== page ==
Before we have a nice long chat about how you can make your periods a more eco-friendly time… let’s start with a nice long caveat. Periods can be messy, painful, irritating, and a whole host of unpleasant things, along with being something natural, amazing, and spiritual, even. Periods are personal, and everyone has a different relationship with theirs.

Relatable AF, no?

So after hassled adolescent trial and errors, if you’ve managed to find the product that works for you, we are not here to tell you to give it up for the environment. But in case you do feel comfortable trying something new, and you’re looking for a few options other than pads and tampons… Well, then – here you go!


What’s wrong with old fashioned, anyway?

Again, if the pads and tampons are your solace and life support during red season, go for it! But the reason us eco-friends have reservations are simple:

Pads and tampons both contain chemicals (like bleach, for instance) that are bad for you – and cause everything from small rashes to toxic shock syndrome – and ultimately, bad for the environment.

As if your PMS wasn’t bad already, amiright?

And if you’re looking to make a change to a greener life, and you’re open to some experimentation, the fact that you’re likely to use around eleven thousand pads or tampons (or both) in your lifetime should encourage you to try some new stuff out.


Bio-Degradable Pads and Tampons

For those who like where they are with pads, but wouldn’t mind a more eco-friendly and organic option, we have good news! India now has innumerable companies that make sanitary pads and tampons with organic, bio-degradable, materials. And they come in a host of price ranges too! However, if you’re looking for relatively thin pads with wings, extra length, and the like, we would advice you to go for brands like Purganics. If they seem out of your budget, you can always try for others, or go on to try something a little different.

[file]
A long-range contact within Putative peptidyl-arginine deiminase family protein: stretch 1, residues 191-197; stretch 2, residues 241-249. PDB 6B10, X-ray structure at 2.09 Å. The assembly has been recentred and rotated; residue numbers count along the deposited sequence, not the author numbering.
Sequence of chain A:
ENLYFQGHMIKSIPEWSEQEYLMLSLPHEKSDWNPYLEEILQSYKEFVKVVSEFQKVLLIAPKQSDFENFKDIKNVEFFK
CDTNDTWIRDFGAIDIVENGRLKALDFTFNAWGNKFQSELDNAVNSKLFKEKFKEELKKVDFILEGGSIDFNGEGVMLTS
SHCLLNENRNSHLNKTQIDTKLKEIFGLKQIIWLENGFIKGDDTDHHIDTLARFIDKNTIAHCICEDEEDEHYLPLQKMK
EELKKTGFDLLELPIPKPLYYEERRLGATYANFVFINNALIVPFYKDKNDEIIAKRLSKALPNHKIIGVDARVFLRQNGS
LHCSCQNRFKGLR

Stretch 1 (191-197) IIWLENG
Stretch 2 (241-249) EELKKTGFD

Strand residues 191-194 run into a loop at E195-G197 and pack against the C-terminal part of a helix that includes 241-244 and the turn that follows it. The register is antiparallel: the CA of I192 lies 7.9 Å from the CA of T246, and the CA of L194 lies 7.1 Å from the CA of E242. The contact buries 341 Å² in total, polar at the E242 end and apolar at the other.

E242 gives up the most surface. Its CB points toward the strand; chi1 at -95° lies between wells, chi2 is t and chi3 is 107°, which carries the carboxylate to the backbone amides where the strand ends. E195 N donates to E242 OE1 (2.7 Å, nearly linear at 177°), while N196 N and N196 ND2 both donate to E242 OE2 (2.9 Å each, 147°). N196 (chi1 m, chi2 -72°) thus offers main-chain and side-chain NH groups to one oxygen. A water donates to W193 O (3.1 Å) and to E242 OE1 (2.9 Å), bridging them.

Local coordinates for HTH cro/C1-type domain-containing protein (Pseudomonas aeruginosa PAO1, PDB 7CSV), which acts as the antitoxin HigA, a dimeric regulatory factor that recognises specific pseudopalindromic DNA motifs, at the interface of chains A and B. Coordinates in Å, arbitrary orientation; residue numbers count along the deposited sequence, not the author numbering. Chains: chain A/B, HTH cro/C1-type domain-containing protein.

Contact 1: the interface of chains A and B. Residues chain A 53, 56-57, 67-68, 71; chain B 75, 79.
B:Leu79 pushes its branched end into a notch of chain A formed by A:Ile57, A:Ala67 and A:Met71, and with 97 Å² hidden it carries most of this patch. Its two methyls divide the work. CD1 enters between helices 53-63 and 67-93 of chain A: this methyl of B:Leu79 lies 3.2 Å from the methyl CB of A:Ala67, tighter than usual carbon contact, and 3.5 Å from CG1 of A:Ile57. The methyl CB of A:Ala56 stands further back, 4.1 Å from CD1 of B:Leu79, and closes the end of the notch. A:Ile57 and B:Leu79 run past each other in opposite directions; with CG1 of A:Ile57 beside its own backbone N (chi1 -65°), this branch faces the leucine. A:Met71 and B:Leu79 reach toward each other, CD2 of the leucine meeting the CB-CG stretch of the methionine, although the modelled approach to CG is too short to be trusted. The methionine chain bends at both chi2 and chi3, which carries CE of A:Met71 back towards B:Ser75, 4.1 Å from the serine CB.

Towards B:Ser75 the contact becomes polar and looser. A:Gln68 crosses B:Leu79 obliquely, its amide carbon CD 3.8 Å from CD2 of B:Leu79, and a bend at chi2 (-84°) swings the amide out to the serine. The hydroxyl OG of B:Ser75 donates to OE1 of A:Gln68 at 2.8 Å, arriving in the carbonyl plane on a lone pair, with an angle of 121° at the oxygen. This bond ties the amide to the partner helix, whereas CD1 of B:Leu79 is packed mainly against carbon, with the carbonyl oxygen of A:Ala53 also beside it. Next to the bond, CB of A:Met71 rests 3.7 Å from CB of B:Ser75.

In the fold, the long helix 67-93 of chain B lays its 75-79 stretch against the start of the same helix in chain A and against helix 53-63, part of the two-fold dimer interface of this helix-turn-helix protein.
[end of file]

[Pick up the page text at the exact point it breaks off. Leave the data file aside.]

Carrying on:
Wash and Keep

Another alternative to those comfy with pads is to use reusable pads. And no, this does not mean you’re going back to the cloth. Reusable pads are becoming all the rage internationally as well as in niche groups in India.

They’re lined with odor resistant materials, are waterproof, easily taken care of and washed, and since they’re reusable, most of the ones in the market are worth the extra cost. Yes, you’ll have to wash it, but who hasn’t had to wash underwear, sheets, and more? This shouldn’t be too much of an adjustment.


Up for cups?

In this day and age, we’re sure you’ve heard of the menstrual cup. You may have heard of it as the Diva cup, the She cup, the Silky cup, Rustic Art Cups… but essentially, yes, we’re talking about a silicone cup that fits inside you, plugs you up, and can collect your menstrual blood for up to ten or twelve hours. They can be used repeatedly for up to ten years, are made with medical grade silicone by most brands, and are very easy to maintain once you get the hang of it.

Feeling adventurous?

That being said, some women report finding them a little uncomfortable, and may not be able to properly use it. Another tip for the new cup user is to practice using it at home. After all, figuring out how to take it out without creating a bloody mess, emptying it out in the toilet, and then pushing it back in may not be something you relish doing in the office bathroom stall.


Sea Sponge Tampons

We know – sounds crazy, right? But they exist. They’re reusable, obviously organic, and very hygienic. Like the diva cup, they’re reusable, and though pricier than the average pad, are well worth the money since you can get up to six months of regular use out of them. But also like the diva cup, almost every woman who tries them says they can be an adjustment initially, and they’re not the easiest to use in public restrooms – especially the first few times you use them.

At the end of the day, as we said, periods are very personal. And how you choose to confront them is entirely up to you. But gone are the days when the only options available to you was a piece of cloth, a plastic pad, or a bleached up tampon. So if even a small part of you would like to see if there are better options available to you, there’s literally no time like the present to give them a try!

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